NPT with rigid and non rigid bodies

Dear list,
I am working with CO2 + CH4 mixtures using TraPPE force fields. Since the CO2 is a 3-particle rigid model and the CH4 is a single particle model, I need to simulate a mixture of rigid and non rigid bodies. I’ve tried to carry out my NPT simulations following the three options reported in fix rigid documentation (1 - rigid/npt with dilate all for CO2 and nvt for CH4; 2 - npt with dilate all for CH4 and rigid/nvt for CO2 and; 3 - fix press berendsen for all, rigid/nvt for CO2 and nvt for CH4). All three options gives similar results, with issues in the temperature control (high temperature peaks appears even after long equilibration runs - 10 000 000 fs). I’ve tried to identify the causes by:

  • Using hybrid pair style (lj/cut/coul/long for CO2 and lj/cut for CH4);
  • Applying smaller time steps (0,1 fs);
  • Removing the thermostat and barostat (nve for CH4 and rigid/nve for CO2);
  • Adjusting the Tdamp and Pdamp parameters (in a range from 1 to 10 000).

None of those trials succeed and the temperature still reached very high peaks, moving the average to values higher than desired. It is worth mentioning that the pure compounds simulations (with npt for CH4 and rigid/npt CO2) gives reasonable results, comparable to the NIST standard values. Moreover, the mixture simulation goes ok by adding small flexibility to the CO2 molecule and using a single fix npt for all particles. This works even with very large energy constants for bonds and angles, which means that the CO2 molecule stays almost rigid.

Any help would be very appreciated. My input files are attached.

Best regards,

Cassiano Aimoli

in.lammps (1.74 KB)

lammps.data (92.8 KB)

- Removing the thermostat and barostat (nve for CH4 and rigid/nve for CO2);

If you can't even run NVE for the system w/out large temperature
excursions, or possibly the timestep is too large, which is easy to
do with small rigid bodies. Putting a thermostat or barostat on it
won't fix the underlying problem. Maybe Trung has another idea. Can
you run a pure CO2 or pure CH4 system w/out issue?

Steve

Hi Cassiano,
Which property are you looking to compute in the end? The rigid bonds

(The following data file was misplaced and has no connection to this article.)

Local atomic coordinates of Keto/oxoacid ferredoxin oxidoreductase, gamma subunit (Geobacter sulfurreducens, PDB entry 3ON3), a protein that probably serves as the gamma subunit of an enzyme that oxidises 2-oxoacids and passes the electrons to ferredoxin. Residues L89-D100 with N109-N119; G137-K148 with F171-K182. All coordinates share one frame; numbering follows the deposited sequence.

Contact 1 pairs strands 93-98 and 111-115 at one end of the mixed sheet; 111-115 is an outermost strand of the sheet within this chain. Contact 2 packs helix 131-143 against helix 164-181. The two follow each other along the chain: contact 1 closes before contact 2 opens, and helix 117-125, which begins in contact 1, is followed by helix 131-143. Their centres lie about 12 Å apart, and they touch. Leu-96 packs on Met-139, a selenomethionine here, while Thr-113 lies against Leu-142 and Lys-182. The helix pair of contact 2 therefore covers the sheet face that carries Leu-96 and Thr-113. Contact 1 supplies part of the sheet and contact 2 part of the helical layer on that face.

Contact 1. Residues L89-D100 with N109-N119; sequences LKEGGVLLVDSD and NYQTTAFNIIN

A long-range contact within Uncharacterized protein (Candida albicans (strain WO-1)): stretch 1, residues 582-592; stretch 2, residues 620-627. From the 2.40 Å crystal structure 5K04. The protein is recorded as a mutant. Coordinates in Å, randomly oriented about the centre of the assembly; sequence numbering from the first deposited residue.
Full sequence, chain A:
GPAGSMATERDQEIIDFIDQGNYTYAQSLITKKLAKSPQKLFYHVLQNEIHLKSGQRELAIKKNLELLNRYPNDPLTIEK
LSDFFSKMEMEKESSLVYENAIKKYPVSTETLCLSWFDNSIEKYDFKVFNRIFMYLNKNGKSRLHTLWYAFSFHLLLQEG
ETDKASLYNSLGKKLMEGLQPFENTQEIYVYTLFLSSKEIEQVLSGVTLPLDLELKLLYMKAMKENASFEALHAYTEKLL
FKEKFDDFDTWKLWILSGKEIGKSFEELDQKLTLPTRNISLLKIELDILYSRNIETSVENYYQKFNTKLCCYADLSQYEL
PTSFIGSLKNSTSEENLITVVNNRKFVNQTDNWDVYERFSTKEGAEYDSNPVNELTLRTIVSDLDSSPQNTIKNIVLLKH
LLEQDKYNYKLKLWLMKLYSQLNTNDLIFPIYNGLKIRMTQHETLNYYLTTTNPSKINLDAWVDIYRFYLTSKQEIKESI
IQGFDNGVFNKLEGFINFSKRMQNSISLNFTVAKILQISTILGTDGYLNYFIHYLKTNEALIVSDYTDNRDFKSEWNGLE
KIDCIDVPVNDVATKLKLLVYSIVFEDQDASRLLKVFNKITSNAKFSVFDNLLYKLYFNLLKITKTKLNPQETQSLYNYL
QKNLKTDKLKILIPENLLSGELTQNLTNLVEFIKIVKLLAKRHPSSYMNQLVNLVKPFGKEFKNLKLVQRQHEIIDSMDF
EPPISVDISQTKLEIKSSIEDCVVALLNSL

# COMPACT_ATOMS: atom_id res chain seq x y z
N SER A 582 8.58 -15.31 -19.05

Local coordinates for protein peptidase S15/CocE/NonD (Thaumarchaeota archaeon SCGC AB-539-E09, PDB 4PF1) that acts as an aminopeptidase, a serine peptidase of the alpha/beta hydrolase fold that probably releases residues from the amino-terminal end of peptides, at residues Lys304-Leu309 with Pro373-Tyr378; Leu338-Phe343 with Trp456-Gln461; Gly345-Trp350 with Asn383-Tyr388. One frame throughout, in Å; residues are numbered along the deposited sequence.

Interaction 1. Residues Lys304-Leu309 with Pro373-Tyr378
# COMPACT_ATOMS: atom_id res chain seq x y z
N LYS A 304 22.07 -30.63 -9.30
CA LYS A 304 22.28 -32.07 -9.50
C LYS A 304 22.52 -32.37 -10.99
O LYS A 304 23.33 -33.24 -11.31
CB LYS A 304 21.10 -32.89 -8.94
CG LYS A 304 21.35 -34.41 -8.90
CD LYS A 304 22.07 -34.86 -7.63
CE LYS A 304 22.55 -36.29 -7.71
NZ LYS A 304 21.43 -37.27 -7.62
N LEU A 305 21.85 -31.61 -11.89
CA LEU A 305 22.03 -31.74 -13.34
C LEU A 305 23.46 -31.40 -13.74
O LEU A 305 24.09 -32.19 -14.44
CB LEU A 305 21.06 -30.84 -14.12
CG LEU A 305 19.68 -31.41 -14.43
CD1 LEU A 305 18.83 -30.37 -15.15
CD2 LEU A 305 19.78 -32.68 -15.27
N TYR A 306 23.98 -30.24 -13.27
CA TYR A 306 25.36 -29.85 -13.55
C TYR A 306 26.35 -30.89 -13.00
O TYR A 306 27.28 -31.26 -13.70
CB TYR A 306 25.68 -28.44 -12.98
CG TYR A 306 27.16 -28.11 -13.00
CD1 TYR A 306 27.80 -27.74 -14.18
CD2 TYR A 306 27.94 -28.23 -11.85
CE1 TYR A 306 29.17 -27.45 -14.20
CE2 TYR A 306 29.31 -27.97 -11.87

in the TraPPE FF are only an advantage when combined with
Configurational Bias Monte Carlo techniques. For response properties
like viscosities, it has been shown by the original authors of the
TraPPE FF that its better to switch to harmonic bonds taken from the
Amber FF for example. Harmonic bonds are a better representation when
it comes to calculating properties such as the one I have mentioned.
Keep that in mind.
Cheers,
Carlos

Cassiano,
In stead of using rigid try to use a high bondLength (~5000 for Kb) value for the flexible. See what happens.
Amir

Simply increasing the rigidity of the bond is not a good idea Amir.
Doing this implies reducing accordingly the time step to get proper
integration of the EOM. One faces simulations taking a long time.
Carlos

Hello Carlos,
Thanks for your comments. At the moment I am trying to perform a comparison of CO2 models results in density calculation. Besides TraPPE and other rigid models, I am also simulating flexible and coarse grain models, for the sake of comparison.

Regards,

Cassiano

Well, you'll probably find that using a united atom representation of
CH4 will work just fine for density purposes. In the end your system
is nothing but a bunch of balls and rods moving around.
Carlos

Dear Amir,
Thank you for your response.
I actually did it (using large bond and angle constants - 10 000), and it runs ok with fix npt. Nevertheless, I still want to run this with rigid CO2.

Regards,

Cassiano

Dear list,
I am working with CO2 + CH4 mixtures using TraPPE force fields. Since the
CO2 is a 3-particle rigid model and the CH4 is a single particle model, I
need to simulate a mixture of rigid and non rigid bodies. I've tried to
carry out my NPT simulations following the three options reported in fix